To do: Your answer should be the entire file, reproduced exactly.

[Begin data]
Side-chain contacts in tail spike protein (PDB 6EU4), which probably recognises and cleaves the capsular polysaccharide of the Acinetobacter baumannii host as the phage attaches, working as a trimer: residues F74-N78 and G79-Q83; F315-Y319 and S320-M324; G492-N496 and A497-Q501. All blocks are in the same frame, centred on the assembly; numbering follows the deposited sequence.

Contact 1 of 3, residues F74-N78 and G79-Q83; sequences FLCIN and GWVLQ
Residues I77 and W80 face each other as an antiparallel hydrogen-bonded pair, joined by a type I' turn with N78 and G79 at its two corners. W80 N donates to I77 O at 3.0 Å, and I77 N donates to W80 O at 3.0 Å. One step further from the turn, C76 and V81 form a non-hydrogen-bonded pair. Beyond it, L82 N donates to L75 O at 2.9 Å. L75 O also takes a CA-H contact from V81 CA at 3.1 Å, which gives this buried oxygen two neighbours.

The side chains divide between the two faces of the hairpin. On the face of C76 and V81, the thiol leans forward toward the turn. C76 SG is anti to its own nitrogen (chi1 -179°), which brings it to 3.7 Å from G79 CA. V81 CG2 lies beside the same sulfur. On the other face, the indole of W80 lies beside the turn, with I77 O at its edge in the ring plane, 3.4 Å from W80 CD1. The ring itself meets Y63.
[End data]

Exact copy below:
Side-chain contacts in tail spike protein (PDB 6EU4), which probably recognises and cleaves the capsular polysaccharide of the Acinetobacter baumannii host as the phage attaches, working as a trimer: residues F74-N78 and G79-Q83; F315-Y319 and S320-M324; G492-N496 and A497-Q501. All blocks are in the same frame, centred on the assembly; numbering follows the deposited sequence.

Contact 1 of 3, residues F74-N78 and G79-Q83; sequences FLCIN and GWVLQ
Residues I77 and W80 face each other as an antiparallel hydrogen-bonded pair, joined by a type I' turn with N78 and G79 at its two corners. W80 N donates to I77 O at 3.0 Å, and I77 N donates to W80 O at 3.0 Å. One step further from the turn, C76 and V81 form a non-hydrogen-bonded pair. Beyond it, L82 N donates to L75 O at 2.9 Å. L75 O also takes a CA-H contact from V81 CA at 3.1 Å, which gives this buried oxygen two neighbours.

The side chains divide between the two faces of the hairpin. On the face of C76 and V81, the thiol leans forward toward the turn. C76 SG is anti to its own nitrogen (chi1 -179°), which brings it to 3.7 Å from G79 CA. V81 CG2 lies beside the same sulfur. On the other face, the indole of W80 lies beside the turn, with I77 O at its edge in the ring plane, 3.4 Å from W80 CD1. The ring itself meets Y63.